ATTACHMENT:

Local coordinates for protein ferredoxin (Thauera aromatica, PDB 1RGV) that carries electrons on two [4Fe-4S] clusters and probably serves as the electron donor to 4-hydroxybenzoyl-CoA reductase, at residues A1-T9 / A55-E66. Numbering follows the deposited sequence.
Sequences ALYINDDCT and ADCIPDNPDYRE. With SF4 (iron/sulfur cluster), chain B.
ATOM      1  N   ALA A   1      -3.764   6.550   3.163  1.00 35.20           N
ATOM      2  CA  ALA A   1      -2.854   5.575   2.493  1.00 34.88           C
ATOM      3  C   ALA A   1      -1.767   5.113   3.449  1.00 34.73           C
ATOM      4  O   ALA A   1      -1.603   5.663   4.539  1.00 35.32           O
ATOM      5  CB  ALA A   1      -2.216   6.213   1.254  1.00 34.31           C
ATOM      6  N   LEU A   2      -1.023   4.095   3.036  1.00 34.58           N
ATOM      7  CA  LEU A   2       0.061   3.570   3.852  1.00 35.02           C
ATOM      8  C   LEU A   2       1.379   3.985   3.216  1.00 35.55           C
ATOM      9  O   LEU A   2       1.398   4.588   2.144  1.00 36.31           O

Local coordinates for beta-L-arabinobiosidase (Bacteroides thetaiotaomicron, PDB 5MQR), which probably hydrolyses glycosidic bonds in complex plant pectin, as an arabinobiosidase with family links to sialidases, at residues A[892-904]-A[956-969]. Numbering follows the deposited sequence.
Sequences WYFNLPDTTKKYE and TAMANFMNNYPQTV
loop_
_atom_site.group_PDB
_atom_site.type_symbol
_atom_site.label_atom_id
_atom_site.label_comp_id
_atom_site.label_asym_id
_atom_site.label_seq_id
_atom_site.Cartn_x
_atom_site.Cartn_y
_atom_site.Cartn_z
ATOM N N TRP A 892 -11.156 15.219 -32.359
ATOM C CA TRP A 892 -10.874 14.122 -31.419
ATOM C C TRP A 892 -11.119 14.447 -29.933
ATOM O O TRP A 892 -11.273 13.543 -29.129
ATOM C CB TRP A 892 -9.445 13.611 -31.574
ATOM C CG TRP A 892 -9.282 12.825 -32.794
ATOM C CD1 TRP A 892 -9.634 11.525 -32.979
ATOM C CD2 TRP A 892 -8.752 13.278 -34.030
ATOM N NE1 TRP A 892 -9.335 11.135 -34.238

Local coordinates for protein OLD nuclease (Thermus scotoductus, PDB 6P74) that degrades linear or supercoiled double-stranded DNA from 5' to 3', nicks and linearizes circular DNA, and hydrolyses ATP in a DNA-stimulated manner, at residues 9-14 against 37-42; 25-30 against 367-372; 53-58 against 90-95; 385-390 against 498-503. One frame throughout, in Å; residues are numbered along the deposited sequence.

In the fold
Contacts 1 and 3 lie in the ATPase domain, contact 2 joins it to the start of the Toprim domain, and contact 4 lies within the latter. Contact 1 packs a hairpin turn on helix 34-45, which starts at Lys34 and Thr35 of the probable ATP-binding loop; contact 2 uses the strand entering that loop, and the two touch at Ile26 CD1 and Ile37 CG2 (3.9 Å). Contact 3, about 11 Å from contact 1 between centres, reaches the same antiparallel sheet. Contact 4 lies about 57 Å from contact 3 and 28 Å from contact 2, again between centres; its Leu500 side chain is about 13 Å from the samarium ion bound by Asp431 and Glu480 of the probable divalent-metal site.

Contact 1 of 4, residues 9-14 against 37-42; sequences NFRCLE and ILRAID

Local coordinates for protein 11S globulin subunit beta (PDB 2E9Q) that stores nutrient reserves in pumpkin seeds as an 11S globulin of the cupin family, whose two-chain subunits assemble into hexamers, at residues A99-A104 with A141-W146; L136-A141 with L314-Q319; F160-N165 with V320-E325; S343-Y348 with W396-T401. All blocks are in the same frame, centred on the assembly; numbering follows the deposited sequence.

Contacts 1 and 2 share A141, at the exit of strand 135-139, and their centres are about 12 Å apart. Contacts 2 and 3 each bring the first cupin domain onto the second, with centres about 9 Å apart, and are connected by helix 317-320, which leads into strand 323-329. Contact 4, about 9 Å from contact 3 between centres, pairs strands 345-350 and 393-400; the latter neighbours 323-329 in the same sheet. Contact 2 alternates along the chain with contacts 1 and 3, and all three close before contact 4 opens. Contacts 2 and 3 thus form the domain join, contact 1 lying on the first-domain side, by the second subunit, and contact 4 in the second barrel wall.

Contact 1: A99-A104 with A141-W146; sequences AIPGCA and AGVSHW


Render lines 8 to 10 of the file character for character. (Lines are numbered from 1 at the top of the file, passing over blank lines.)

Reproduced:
ATOM      6  N   LEU A   2      -1.023   4.095   3.036  1.00 34.58           N
ATOM      7  CA  LEU A   2       0.061   3.570   3.852  1.00 35.02           C
ATOM      8  C   LEU A   2       1.379   3.985   3.216  1.00 35.55           C